CHICAGO -- Looking for the spark that would propel the Chicago Cubs to their third NL Central division title in four years has been like looking for a needle in a haystack, but perhaps the return of veteran Ben Zobrist can be the impact addition the Cubs need in the season's final month -- even though he might not think so.
"They don't need me by any stretch of the imagination, but they always made me feel wanted," Zobrist said over the weekend upon his return from a leave of absence. "That's all you can ask for from your teammates."
No, Ben, they do need you. And this isn't a story of "clubhouse chemistry" or the vibe Zobrist brings -- though he does impact those areas of a team. This is about cold, hard facts.
Fact: The Cubs have the worst on-base percentage -- .282 -- from the leadoff spot in all of baseball. For comparison, in 2016, when they won the World Series, the Cubs ranked first in baseball, with a .381 OBP. In three years, they've given away 100 points in on-base at the top of the lineup.
After a few days for Zobrist to get acclimated from the bench, it's high time that manager Joe Maddon inserts him in the leadoff role and leaves him there for a while -- at least on the days the 38-year-old plays.
"I hope I can fill that role and do it well," Zobrist said after attending to family matters during his four-month leave. "I know I have in the past, so I have confidence that I can do it. At the same time, you have to catch your rhythm [at the plate] and get the right pitches and the right calls. There's a lot of things that go into that. I am going to dedicate myself to being prepared, if that is the spot I get put in."
Of course, Zobrist isn't wrong about any of it, starting with being in rhythm at the plate. To assume a 38-year-old can come in off the street and dominate would be going out on a limb. However, the Cubs have nothing to lose and everything to gain with the move. Their latest leadoff hitter, outfielder Jason Heyward, has compiled an ugly slash line while batting first this season: .147/.252/.302.
Could Zobrist really do worse? His career on-base percentage in the leadoff spot is .338.
In one of the stranger defenses of a player's production, Maddon pivoted the conversation when asked about Heyward's poor numbers while leading off.
"He provides leadership is what he does," Maddon said. "The quality of play has been outstanding. Yes, the batting average and production has been up and down, but he leads. He's leading us from that particular spot right now."
Leadership? With a .252 on-base percentage? That seems like a stretch.
"He's held up his end of the bargain," Maddon continued. "He's grinding out at-bats. He sets a great example. I'm really pleased and impressed by everything that he's done."
Maddon went on to remind reporters that after Heyward struck out to lead off a game against the New York Mets last week, the team scored six runs in the inning -- as if there were a correlation. Lest you think Heyward "grinded out" that whiff, it took five pitches.
"The numbers aren't what he wants them to be, but his presence matters," Maddon said.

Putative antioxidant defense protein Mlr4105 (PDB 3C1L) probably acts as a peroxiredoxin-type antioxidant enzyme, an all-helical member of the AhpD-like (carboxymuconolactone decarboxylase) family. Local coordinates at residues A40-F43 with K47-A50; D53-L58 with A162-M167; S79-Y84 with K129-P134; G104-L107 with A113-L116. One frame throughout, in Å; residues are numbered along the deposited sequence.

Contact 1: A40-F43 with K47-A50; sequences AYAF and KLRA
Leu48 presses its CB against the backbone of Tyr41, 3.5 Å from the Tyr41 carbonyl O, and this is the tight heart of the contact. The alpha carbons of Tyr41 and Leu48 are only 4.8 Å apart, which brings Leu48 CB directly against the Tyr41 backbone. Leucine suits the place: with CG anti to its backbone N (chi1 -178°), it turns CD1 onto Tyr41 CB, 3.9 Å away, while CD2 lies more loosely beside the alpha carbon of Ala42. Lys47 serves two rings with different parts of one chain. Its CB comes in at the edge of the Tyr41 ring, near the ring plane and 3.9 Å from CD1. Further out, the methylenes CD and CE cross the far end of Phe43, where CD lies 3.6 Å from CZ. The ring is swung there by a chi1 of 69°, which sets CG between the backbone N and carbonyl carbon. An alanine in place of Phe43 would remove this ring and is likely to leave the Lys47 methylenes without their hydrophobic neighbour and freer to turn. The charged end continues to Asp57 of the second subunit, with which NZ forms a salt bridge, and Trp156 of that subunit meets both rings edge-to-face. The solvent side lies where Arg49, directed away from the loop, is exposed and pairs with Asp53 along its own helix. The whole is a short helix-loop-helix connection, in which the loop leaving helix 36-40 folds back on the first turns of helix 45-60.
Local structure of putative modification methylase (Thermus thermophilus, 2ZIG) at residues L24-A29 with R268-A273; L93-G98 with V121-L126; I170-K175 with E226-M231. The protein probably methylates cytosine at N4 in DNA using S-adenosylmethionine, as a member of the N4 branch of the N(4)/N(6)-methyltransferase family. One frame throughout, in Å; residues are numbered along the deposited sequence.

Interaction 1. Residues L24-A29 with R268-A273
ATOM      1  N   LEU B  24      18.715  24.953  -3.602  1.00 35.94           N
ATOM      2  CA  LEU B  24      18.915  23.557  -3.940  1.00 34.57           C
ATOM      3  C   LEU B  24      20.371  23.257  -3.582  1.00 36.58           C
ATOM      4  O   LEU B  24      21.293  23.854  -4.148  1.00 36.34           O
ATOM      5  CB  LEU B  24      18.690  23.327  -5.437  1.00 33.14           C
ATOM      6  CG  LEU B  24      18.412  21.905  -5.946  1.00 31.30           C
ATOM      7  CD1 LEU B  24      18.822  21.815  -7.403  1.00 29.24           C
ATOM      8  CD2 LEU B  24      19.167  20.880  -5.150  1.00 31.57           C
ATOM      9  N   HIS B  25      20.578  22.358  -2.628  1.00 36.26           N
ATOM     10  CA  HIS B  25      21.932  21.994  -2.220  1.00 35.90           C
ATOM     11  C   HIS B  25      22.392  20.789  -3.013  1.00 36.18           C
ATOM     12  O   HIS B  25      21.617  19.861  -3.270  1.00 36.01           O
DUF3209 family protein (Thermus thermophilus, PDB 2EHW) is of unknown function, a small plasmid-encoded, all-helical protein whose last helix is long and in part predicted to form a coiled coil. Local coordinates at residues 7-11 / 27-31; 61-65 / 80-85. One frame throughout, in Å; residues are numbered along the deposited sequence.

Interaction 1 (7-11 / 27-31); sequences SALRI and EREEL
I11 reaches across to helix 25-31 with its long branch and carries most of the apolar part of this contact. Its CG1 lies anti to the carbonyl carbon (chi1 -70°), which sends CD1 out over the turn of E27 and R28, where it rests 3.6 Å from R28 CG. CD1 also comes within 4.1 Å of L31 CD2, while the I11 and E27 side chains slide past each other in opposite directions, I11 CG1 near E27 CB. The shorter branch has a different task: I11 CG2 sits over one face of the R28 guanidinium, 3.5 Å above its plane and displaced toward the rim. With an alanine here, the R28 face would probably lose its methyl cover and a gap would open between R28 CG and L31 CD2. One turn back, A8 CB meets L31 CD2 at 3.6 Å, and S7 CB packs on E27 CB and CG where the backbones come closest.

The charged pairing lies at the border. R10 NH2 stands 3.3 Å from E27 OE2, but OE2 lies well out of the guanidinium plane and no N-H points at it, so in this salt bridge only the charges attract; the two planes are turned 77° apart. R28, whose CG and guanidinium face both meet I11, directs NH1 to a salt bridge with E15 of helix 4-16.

OK, well, those days should be coming to an end. In defense of Maddon to this point, he didn't want to keep changing leadoff hitters, and Heyward didn't want to be moved around without a real opportunity up there, so in essence, he took the hit for a team that hasn't had one guy lead off since Dexter Fowler left for free agency after the 2016 World Series.
Even though Zobrist wasn't exactly lighting up the box score before he took his leave, he produced a .343 OBP in 99 plate appearances. Maddon has already indicated that he'll get a shot at the top.
"We don't have the prototypical guy, so it's hard to maneuver this around and say, 'OK, it's your turn to be leadoff,' which I've tried to refrain from doing," Maddon said.
Rust will undoubtedly be an issue for Zobrist, and with his return to the starting lineup slated for Tuesday's game against the Mariners, we'll find out how ready he is to help. But the Cubs have seen this act before, when outfielder Kyle Schwarber missed most of 2016 with a knee injury but contributed with a dramatic return in the World Series. What was most reliable for him was his eye at the plate. Schwarber got on base 10 of 20 times during the series. Maddon rightly predicted a burst of production from him while indicating that if the season kept going, Schwarber would eventually come back down to earth. The Cubs could use that same short-term burst right now from Zobrist, who has an even better eye in the batter's box.
"I am in a really good physical place," Zobrist said. "My swing, timing-wise, probably isn't where I want it to be, but it changes daily. I'm hoping I can put some good, quality at-bats together and catch some rhythm down the stretch here. I'll do the best I can do to catch fire."
As for Zobrist's mental approach, he sounds like someone who took care of his personal business and now can concentrate on baseball, at least when he's at the park. It's all the Cubs can ask for -- besides getting on base at the top of the order, of course.
"I told Theo [Epstein, Cubs president of baseball operations], 'While I'm here, I'll give you everything I got,'" Zobrist said. "And as soon as I'm out the door, I'm out the door. He gets 100% while I'm here."
That number would make for a good on-base percentage, but the Cubs would take half that -- or anything above 28%. The Cubs' single worst spot in the batting order gets back a player with great experience there. It's a match that could propel an inconsistent offense to greater heights.
"The fact there is still a spot in September for me, that's why I'm here," Zobrist said.